Skip to main content
30 votes

Why do blood vessels in the eye not obstruct vision?

Avoid the fovea Figure 2 from the same paper shows the distribution relative to the fovea: As you can see, it's pretty much devoid of this superficial vasculature, so anything you are directly ...
Bryan Krause's user avatar
  • 46.1k
28 votes
Accepted

Why is saltatory conduction in myelinated axons faster than continuous conduction in unmyelinated axons?

Short Answer Myelination acts as an electrical insulator and allows saltatory propagation. By reducing membrane capacitance and increasing membrane resistance, myelination increases the velocity of ...
theforestecologist's user avatar
14 votes
Accepted

Why is Fast Fourier Transform applied to raw EEG data?

Fast-Fourier Transform (FFT) transforms a signal from the time domain into the frequency domain. Basically, any time-dependent signal can be broken down in a collection of sinusoids. In this way, ...
AliceD's user avatar
  • 52.5k
13 votes

Why do blood vessels in the eye not obstruct vision?

You CAN see your blood vessels! Following-up from Bryan Krause's answer: Bryan mentioned that the blood vessels are typically not visible partially because they are unchanging (i.e., static). In ...
theforestecologist's user avatar
11 votes

Why are nerves blocked even though potassium channels are not blocked?

In general, action potentials are initiated by an inflow of Na+ that depolarizes the neuron. Only after that, K+ channels open up that re-polarize the membrane potential to get the neuron back in ...
AliceD's user avatar
  • 52.5k
7 votes
Accepted

Organic battery?

I don't have the math at hand for the actually energy efficiency, but let's just start from the storage capacity. Basically, an electric eel wouldn't make a very good battery. They could be a decent, ...
Bryan Krause's user avatar
  • 46.1k
7 votes
Accepted

Why does hypercalcemia cause muscle weakness, yet hyperkalemia causes muscle excitation?

You're correct about your reasoning for potassium; high extracellular potassium concentration reduces the concentration gradient of potassium across the membrane, pushing the reversal potential for ...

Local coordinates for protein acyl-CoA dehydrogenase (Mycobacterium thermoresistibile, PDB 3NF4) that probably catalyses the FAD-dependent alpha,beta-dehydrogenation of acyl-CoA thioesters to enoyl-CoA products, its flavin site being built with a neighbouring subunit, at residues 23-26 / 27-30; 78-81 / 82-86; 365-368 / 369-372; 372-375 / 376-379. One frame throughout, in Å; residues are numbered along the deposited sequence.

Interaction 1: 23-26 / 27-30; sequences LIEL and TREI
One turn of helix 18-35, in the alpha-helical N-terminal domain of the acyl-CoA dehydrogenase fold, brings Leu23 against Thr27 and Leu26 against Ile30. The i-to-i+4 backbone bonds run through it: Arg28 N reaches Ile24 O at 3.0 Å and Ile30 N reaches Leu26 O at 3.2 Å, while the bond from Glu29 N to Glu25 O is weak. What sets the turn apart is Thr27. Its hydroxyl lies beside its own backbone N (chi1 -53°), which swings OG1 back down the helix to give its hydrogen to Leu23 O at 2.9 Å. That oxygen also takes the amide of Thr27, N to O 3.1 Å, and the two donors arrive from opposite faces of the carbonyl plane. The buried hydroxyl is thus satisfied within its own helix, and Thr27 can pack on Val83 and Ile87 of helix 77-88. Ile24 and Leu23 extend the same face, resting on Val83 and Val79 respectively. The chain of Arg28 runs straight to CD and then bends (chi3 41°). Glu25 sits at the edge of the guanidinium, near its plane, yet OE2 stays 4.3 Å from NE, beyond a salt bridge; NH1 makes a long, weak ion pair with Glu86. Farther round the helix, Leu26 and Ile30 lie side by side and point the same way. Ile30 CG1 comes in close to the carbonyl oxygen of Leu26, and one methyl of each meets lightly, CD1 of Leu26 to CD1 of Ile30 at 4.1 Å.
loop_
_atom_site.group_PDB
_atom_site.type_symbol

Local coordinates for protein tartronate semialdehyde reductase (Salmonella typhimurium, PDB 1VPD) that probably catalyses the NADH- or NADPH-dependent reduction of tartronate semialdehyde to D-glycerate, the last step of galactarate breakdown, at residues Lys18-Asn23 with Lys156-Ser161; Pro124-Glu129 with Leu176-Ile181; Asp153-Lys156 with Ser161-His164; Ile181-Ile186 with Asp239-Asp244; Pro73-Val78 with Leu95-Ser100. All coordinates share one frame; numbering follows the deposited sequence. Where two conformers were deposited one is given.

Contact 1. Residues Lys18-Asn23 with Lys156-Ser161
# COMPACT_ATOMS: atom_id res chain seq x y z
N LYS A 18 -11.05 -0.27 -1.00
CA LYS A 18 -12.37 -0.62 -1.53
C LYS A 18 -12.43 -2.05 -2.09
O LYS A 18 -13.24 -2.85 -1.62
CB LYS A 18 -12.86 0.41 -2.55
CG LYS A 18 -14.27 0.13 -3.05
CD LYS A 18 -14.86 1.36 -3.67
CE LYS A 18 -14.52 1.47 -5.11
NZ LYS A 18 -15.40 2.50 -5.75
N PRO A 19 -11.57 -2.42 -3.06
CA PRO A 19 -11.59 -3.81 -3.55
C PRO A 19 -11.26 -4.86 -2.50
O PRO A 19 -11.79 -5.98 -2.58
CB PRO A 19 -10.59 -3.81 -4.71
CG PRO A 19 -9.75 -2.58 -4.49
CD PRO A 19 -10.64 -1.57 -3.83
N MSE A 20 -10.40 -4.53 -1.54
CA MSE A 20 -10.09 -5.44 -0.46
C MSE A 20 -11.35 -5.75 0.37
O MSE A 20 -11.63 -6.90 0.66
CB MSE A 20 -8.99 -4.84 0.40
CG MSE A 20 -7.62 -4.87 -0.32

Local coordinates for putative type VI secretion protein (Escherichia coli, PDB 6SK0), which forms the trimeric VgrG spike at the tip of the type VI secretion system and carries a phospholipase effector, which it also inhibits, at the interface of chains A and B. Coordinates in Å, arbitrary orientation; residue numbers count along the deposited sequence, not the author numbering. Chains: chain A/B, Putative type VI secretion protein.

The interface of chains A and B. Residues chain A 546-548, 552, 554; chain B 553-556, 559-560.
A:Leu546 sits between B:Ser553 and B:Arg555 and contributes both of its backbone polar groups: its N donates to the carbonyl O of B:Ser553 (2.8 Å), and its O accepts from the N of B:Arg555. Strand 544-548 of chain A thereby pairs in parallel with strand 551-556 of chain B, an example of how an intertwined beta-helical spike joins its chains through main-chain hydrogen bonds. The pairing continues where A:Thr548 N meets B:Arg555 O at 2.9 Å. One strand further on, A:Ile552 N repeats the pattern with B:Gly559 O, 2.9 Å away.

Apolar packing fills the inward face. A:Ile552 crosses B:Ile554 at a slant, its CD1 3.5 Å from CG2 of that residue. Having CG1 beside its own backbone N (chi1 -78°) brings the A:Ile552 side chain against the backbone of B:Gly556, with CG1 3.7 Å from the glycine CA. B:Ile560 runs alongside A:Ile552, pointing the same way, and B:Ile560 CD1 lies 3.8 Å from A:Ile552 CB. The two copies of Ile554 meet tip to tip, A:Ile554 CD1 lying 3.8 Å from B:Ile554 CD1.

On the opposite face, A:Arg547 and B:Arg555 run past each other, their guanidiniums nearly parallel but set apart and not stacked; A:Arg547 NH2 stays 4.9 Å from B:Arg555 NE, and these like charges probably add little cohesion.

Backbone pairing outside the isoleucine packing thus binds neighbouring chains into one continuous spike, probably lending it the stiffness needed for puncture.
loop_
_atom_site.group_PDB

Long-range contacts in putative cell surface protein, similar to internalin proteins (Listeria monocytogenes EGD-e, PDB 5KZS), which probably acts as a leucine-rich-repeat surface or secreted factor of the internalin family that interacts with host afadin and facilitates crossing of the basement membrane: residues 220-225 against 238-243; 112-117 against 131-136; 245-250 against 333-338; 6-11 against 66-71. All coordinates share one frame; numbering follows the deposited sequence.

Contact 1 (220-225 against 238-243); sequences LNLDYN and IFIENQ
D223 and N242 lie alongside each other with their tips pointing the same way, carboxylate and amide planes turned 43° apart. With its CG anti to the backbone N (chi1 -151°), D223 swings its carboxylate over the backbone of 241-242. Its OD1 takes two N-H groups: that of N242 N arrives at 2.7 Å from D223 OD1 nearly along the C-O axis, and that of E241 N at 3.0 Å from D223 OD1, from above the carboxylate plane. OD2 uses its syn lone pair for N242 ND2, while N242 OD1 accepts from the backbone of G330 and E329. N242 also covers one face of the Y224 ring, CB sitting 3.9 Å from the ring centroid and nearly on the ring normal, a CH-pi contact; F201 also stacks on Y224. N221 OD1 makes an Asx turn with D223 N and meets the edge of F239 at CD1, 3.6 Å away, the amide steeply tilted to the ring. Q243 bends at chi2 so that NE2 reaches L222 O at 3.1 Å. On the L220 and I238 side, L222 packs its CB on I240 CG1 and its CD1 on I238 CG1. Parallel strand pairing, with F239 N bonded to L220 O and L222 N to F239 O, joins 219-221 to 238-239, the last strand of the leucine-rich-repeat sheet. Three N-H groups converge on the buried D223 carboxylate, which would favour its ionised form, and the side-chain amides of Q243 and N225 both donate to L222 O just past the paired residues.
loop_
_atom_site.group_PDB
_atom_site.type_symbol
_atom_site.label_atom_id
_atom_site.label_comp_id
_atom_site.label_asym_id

Bryan Krause's user avatar
  • 46.1k
6 votes

How do plants store energy by potassium battery?

I'll give it a layman's attempt in sort of an "ELI5" approach. I hope the analogy isn't too simplistic, and please don't take it too literally. How do plants use K+? Plants control K+ concentrations ...
Bryan Krause's user avatar
  • 46.1k
6 votes
Accepted

Do electric eels produce current as they just move about, and how/why?

You are right - the 800 Watts are not constantly produced: There are three types of electrical discharge: (i) low voltage (ii) high voltage doublets or triplets and (iii) high voltage high frequency. (...
dtadres's user avatar
  • 666
5 votes
Accepted

Why nerve fibre is infatiguable?( is my conjecture correct?)

One can imagine that each action potential causes a small amount of $\ce{Na+}$ goes inside the cell, and a small amount $\ce{K+}$ goes outside the cell, thus weakening the electrochemical gradient of ...
xelo747's user avatar
  • 722
5 votes

Why is Fast Fourier Transform applied to raw EEG data?

Any periodic waveform can be produced by adding up a series of sin waves of the appropriate frequency and amplitude. The FFT looks at a complex waveform and calculates those frequencies and ...
Mark's user avatar
  • 193
5 votes

Are Gram negative bacteria classified as such because of their negative membrane potential?

Short answer The distinction between Gram positive (Gram+) and negative bacteria (Gram-) has absolutely nothing to do with membrane potentials; it is all about the Gram staining procedure. ...
AliceD's user avatar
  • 52.5k
5 votes
Accepted

Are resonances the reason receptors work?

Photoreceptors themselves dont act as oscilators, a single receptor is either 'on' or 'off' - it does not respond differently to different wavelenghts. Humans have Trichromatic vision, which means ...
Nicolai's user avatar
  • 4,391
5 votes

Can the human body utilize electricity?

No, the human body cannot utilize externally applied electricity. Applying electricity to the body will either have no effect, if the amount is small, or will disrupt normal functions of the body or ...
mgkrebbs's user avatar
  • 9,054
5 votes
Accepted

Which kind of electrical brain activity is associated with consciousness and why?

Gamma band oscillations (GBO) (Wikipedia) (NCBI) are 30-90 Hz electrical waves generated by the brain and are thought to possibly be associated with cognition and consciousness (Panagiotaropoulos, ...
Jam's user avatar